Two points that bear repeating repeating. One, writing effective copy asking for money isn’t easy. Two, writing copy asking for votes isn’t much different from writing copy asking for money.
In today’s Campaign Hot Tips you’ll find some EXCELLENT suggestions for writing better fundraising emails for your non-profit group, which apply equally to writing better fundraising for your campaign. But as you’re reading these tips, keep in the front of your mind how to apply them to your voter contact mail, as well.
And I’m dead serious about this for candidates looking for an “outside the box” way to communicate with voters in a way that stands out from your opponents…and every other candidate on the ballot in your district:
If a 4-page letter is good enough to ask for money, why not use a 4-page letter – as opposed to the typical glossy campaign postcard that everyone else mails – to ask for VOTES instead of asking for MONEY?
Think about it, folks.
Until next time. Onward and rightward…
Dr. Chuck Muth, PsD
Professor of Psephology (homeschooled)
“How to Get More Votes, More Donors & More Volunteers”
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17 things I have learnt about charity email copy
by Sam Bueno de Mesquita/Gobbledigook.com
I’m leaving email marketing and the charity sector tomorrow, and going to work in B2B social media for Regus. Here are a few of the things I have learnt about writing copy for charity emails:
1. The ONLY bits that matter in terms of conversion are…
1. subject line
2. first sentence
3. link copy
4. call to action
Write these bits FIRST. The rest of the email should proceed from them. These are also the bits which will have the largest impact in tests.
2. READ IT OUT LOUD – if it doesn’t sound like a real person speaking, start again.
3. Cut, cut and cut again. If the meaning remains the same, you’ve almost certainly made it more elegant by cutting.
4. You are allowed to begin sentences with ‘And’ or ‘But’.
5. Abbreviate “not” to “ ‘t “ (eg “do not” becomes don’t). Do not abbreviate “have” to “ ‘ve”. Abbreviating “is” to “ ‘s “ is a judgement call. And read out loud to check – abbreviating makes it friendlier and more natural, but can reduce impact.
6. There should always be some version of the Call-to-Action above the fold.
7. Avoid sentences with multiple clauses and sub-clauses – it’s what we learned to do at university, but it’s awful copywriting. Full stop. New sentence. Every. Single. Time.
8. Steer clear of adverbs. They’re uneccessary. It is stronger to say ‘I believe’ than ‘I passionately believe’. ‘Your Country Needs You’ is stronger than ‘Your Country Really Needs You’.
9. We deal in facts, not opinions. Avoid ‘could’, ‘would’, ‘ought’ and ‘should’. Never begin a sentence ‘we think’, or ‘we believe’. People ARE going hungry because of biofuels. It IS a scandal. It MUST be stopped. Not ‘We believe that the evidence shows that biofuels may be causing hunger. We think this a scandal – it’s one which we think should be stopped.’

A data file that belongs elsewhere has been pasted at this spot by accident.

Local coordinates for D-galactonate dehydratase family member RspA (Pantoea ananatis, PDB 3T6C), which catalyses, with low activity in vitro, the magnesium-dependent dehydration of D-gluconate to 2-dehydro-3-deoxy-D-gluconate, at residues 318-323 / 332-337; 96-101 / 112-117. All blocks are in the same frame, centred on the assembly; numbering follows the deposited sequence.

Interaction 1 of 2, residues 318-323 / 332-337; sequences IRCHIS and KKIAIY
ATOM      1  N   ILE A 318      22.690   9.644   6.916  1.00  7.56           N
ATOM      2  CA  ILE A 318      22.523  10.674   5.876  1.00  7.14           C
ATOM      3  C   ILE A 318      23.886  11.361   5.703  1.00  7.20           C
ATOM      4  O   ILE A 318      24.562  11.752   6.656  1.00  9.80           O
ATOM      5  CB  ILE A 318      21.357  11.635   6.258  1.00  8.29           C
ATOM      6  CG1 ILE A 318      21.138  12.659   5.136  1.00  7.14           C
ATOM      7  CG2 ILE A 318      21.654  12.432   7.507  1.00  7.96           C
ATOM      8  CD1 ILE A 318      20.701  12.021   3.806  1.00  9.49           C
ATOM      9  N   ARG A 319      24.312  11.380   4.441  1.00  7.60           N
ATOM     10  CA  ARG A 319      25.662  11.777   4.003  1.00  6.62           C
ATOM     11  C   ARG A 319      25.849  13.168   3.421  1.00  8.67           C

10. The message must be about the recipient, not the sender. Always talk about ‘you’, never ‘we’. ‘You can stop the biofuels scandal’, not ‘We need you to stop the biofuels scandal’.
11. Email content is a less-than-zero sum game. Talk about three different things, and you won’t get three times as much engagement. You won’t even get the same amount of engagement, split three ways. You’ll get less in total. One message ALWAYS trumps two.
12. That doesn’t mean you can never communicate more than one thing: put the simplest, most appealing message in the email. The landing page can include more in-depth messaging, secondary actions and links to the really detailed policy stuff. That way the content aimed at the more engaged only gets seen by them, and the content designed to persuade people to click through stands out more strongly. If it’s an action, and there’s stuff that only the most engaged supporters will be interested in (shares, reports, campaign guides), why not save that for the thank-you page?
13. Most of your readers won’t see the images – so write good alt-text (especially for call-to-action images) and don’t rely on pictures to convey your main point.
14. You have 3 seconds to convince someone to engage with your email. That’s all. If they read the first sentence, and they don’t know what you’re trying to tell them, they WILL delete.
15. Never, ever write a boring or cryptic subject line. Questions, or teasing ambiguity, can be very effective. But if you don’t mention the basic subject matter, it will get ignored by your most important audience: the people who actually care about that subject.
16. About a third of your readers will have their email set up so they only see the first 21 characters of the subject line. Frontload the best bit.
17. Read ‘On Writing’ by Stephen King. It’s absolutely gripping, and contains some great copywriting tips. Other good places to look include:
o ClickZAuthor: DerekHarding
o ClickZAuthor: JeanneJennings
o ClickZAuthor: KarenGedney
o MediaPost | EmailInsider
o Smith-Harmon – MakeItPop!
o TheeMailGuide – ThesearchengineforeMailmarketing